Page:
Concordia Senate Backs Down
Senate Softens Stance Against Board of Governors
Just weeks after demanding that the chair of the Board of Governors resign, the faculty and students on Concordia’s Senate softened their tone last on Feb. 19, agreeing to defer an investigation of the university’s leadership crisis to a committee of experts.
In the wake of former Concordia President Judith Woodsworth’s Dec. 22 dismissal, a wave of unrest swept through the university. Every major faculty and student union on campus ordered mass resignations at Concordia’s Board of Governors for its role in the firing of a second university president in just over three years.
In an unprecedented move, Senate unanimously expressed a loss of confidence in Concordia’s Board and called for a series of reforms to the university’s system of governance. At a Jan. 21 meeting, Senate recommended the formation of a commission—comprised of 10 Senators and 10 Board members—to appoint future Board members and review the university’s governance crisis.
On Feb. 19, Senate agreed to outsource the investigation to a committee of three external experts in university governance. Concordia Interim President Frederick Lowy said a smaller committee would be able to make recommendations quickly so that the university could begin the process of “moving on.”
The Senate pushed for the committee to have at least one current or former professor on it, but its findings and recommendations will not be binding.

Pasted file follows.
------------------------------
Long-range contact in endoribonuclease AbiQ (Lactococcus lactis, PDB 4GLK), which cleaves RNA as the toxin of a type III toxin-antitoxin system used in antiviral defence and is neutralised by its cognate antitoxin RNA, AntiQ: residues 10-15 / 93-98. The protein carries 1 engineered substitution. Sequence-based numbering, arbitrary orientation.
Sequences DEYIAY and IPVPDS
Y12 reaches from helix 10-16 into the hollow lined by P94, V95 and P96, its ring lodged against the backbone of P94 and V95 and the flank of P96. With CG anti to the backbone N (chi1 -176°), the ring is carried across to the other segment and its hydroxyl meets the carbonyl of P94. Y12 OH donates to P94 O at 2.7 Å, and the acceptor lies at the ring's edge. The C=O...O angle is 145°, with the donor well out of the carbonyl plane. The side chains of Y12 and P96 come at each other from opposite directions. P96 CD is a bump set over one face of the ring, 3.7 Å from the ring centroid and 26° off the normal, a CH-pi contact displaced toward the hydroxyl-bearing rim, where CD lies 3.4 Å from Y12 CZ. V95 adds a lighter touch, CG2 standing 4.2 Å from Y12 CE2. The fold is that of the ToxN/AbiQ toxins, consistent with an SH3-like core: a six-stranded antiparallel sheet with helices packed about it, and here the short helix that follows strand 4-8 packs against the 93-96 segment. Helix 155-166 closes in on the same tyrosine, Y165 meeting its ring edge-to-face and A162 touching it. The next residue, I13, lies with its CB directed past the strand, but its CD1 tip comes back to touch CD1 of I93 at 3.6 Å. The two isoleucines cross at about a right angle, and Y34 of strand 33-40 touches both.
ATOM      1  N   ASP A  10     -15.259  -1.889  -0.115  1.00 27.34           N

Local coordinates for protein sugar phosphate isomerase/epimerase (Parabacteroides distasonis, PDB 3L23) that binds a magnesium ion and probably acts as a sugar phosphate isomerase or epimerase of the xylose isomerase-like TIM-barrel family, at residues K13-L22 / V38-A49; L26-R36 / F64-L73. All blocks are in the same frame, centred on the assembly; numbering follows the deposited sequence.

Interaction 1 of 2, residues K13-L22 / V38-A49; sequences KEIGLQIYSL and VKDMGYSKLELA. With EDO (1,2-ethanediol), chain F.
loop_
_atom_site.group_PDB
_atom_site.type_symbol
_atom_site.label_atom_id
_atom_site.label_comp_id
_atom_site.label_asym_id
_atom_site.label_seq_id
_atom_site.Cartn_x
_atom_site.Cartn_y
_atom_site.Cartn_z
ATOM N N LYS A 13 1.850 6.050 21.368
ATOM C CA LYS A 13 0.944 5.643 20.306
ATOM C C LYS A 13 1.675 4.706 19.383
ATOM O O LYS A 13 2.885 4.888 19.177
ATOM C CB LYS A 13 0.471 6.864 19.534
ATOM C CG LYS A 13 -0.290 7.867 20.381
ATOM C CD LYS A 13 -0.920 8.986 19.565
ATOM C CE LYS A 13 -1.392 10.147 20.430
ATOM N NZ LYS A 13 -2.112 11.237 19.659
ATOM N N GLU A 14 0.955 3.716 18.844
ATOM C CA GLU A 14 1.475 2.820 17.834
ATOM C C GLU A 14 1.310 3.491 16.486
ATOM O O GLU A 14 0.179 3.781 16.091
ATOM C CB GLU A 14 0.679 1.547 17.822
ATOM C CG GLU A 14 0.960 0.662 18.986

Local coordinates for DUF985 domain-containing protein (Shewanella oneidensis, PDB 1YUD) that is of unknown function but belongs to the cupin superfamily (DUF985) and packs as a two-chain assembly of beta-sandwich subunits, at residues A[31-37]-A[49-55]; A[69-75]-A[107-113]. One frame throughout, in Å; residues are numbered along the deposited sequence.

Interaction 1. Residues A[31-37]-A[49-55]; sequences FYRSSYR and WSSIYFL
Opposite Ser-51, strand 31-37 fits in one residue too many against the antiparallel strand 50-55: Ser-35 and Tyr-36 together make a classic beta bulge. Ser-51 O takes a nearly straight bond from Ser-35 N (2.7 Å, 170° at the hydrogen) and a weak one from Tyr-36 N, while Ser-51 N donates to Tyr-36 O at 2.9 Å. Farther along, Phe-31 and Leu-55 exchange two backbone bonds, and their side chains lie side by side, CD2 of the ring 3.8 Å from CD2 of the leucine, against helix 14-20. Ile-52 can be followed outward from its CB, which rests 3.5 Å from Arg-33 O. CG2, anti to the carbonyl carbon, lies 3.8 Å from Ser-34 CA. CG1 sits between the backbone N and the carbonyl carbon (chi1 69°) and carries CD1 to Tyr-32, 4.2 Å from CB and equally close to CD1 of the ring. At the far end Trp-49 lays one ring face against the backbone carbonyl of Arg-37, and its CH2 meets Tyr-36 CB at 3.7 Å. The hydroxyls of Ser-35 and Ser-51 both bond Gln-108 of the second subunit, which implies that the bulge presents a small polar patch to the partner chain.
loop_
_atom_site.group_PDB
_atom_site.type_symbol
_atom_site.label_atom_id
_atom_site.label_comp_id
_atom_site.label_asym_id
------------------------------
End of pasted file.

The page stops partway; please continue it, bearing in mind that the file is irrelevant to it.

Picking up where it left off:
“I think this thing is a bit of an exercise,” said Robert Sonin, who represents graduate students on Senate. “If we’re going to have people who are going to do this investigation and ask things and make recommendations only to have this thing deposited to the Board of Governors and they thank us and that’s it. I don’t see the point of it.”
Lowy repeatedly defended the idea of a non-binding committee, ultimately winning the approval of Senate.
“I’m not recommending that an outside group of experts tell us how to run the university,” said Concordia President Frederick Lowy. “What I would welcome is to have a group of experts take a look at what we’ve done, take a look at what we could do to make governance better and give us some advice, which we could take or not take.”
Ironically, most of the controversy over Woodsworth’s dismissal surrounds the undue influence wielded by the Board’s executive committee—largely comprised of businessmen from outside the university.
While Senate took no further action against the Board on Friday, much of the tension exhibited by Senate at the Jan. 21 meeting remained. Senator David Douglas had strong words for Lowy, openly questioning where his loyalties lay.
“The Board decided not to meet with [Senate] and instead chose to designate [Lowy], which makes [Lowy] their de facto representative,” said Douglas. “You were selected by the internal committee of the Board of Governors so I think there is some confusion as to who you’re representing here.”
This article originally appeared in Volume 31, Issue 24, published March 7, 2011.